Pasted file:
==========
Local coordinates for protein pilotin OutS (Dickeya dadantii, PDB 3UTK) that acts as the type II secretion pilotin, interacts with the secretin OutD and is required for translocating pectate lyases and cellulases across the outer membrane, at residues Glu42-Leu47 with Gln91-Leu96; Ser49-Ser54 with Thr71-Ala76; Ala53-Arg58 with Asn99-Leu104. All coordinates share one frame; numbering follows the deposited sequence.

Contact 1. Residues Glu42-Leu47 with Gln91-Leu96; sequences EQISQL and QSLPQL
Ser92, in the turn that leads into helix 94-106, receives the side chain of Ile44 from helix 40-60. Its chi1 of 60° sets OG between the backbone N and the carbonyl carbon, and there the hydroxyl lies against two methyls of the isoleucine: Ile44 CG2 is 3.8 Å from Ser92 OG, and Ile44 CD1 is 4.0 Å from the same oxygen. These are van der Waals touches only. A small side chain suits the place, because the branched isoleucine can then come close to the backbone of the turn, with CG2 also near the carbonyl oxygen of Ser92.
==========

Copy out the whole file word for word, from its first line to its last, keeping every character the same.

Local coordinates for protein pilotin OutS (Dickeya dadantii, PDB 3UTK) that acts as the type II secretion pilotin, interacts with the secretin OutD and is required for translocating pectate lyases and cellulases across the outer membrane, at residues Glu42-Leu47 with Gln91-Leu96; Ser49-Ser54 with Thr71-Ala76; Ala53-Arg58 with Asn99-Leu104. All coordinates share one frame; numbering follows the deposited sequence.

Contact 1. Residues Glu42-Leu47 with Gln91-Leu96; sequences EQISQL and QSLPQL
Ser92, in the turn that leads into helix 94-106, receives the side chain of Ile44 from helix 40-60. Its chi1 of 60° sets OG between the backbone N and the carbonyl carbon, and there the hydroxyl lies against two methyls of the isoleucine: Ile44 CG2 is 3.8 Å from Ser92 OG, and Ile44 CD1 is 4.0 Å from the same oxygen. These are van der Waals touches only. A small side chain suits the place, because the branched isoleucine can then come close to the backbone of the turn, with CG2 also near the carbonyl oxygen of Ser92.